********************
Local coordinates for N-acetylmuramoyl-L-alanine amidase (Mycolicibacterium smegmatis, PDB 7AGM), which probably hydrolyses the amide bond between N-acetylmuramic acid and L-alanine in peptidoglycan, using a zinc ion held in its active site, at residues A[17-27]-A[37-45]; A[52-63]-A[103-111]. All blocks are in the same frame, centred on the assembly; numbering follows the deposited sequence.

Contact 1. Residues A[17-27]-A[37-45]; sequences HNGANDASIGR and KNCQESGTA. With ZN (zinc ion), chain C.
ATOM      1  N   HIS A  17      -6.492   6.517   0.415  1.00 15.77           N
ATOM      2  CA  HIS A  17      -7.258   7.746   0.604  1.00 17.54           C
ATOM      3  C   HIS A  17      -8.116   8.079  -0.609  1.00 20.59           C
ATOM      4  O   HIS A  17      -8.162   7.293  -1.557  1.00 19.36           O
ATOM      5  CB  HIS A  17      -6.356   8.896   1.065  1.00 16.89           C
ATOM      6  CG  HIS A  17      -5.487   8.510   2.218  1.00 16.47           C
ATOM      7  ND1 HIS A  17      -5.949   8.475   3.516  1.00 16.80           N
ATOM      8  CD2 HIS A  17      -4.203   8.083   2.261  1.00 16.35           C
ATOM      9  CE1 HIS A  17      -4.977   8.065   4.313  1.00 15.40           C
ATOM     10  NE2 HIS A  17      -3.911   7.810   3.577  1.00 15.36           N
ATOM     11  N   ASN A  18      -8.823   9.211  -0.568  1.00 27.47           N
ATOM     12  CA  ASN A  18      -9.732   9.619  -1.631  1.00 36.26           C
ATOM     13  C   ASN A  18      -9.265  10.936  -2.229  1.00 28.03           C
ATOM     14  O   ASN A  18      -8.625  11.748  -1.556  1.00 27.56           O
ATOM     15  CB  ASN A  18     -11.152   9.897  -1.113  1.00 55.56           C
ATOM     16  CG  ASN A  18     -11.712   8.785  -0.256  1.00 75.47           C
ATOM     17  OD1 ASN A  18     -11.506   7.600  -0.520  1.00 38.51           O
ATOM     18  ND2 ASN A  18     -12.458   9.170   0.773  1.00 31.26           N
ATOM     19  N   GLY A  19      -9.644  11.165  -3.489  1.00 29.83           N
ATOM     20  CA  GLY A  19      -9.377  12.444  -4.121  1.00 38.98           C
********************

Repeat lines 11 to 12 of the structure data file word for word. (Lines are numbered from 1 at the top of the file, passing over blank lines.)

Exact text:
ATOM      9  CE1 HIS A  17      -4.977   8.065   4.313  1.00 15.40           C
ATOM     10  NE2 HIS A  17      -3.911   7.810   3.577  1.00 15.36           N